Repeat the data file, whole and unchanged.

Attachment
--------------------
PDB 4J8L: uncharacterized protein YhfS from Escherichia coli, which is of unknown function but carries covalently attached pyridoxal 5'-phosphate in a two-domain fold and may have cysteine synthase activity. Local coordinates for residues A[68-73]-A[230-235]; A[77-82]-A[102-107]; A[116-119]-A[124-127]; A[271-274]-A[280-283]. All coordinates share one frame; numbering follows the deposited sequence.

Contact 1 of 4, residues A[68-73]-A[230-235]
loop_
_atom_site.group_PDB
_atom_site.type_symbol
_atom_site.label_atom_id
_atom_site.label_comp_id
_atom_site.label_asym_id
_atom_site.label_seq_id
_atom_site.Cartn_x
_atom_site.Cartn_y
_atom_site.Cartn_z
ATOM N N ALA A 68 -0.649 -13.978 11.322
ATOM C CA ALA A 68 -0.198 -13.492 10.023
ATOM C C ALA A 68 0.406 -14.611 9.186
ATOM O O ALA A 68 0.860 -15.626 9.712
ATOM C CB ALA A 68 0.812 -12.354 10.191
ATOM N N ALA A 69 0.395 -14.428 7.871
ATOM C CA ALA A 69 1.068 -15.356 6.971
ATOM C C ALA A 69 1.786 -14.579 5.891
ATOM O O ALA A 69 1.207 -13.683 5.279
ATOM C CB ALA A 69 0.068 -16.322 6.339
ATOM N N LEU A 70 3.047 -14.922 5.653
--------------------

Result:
PDB 4J8L: uncharacterized protein YhfS from Escherichia coli, which is of unknown function but carries covalently attached pyridoxal 5'-phosphate in a two-domain fold and may have cysteine synthase activity. Local coordinates for residues A[68-73]-A[230-235]; A[77-82]-A[102-107]; A[116-119]-A[124-127]; A[271-274]-A[280-283]. All coordinates share one frame; numbering follows the deposited sequence.

Contact 1 of 4, residues A[68-73]-A[230-235]
loop_
_atom_site.group_PDB
_atom_site.type_symbol
_atom_site.label_atom_id
_atom_site.label_comp_id
_atom_site.label_asym_id
_atom_site.label_seq_id
_atom_site.Cartn_x
_atom_site.Cartn_y
_atom_site.Cartn_z
ATOM N N ALA A 68 -0.649 -13.978 11.322
ATOM C CA ALA A 68 -0.198 -13.492 10.023
ATOM C C ALA A 68 0.406 -14.611 9.186
ATOM O O ALA A 68 0.860 -15.626 9.712
ATOM C CB ALA A 68 0.812 -12.354 10.191
ATOM N N ALA A 69 0.395 -14.428 7.871
ATOM C CA ALA A 69 1.068 -15.356 6.971
ATOM C C ALA A 69 1.786 -14.579 5.891
ATOM O O ALA A 69 1.207 -13.683 5.279
ATOM C CB ALA A 69 0.068 -16.322 6.339
ATOM N N LEU A 70 3.047 -14.922 5.653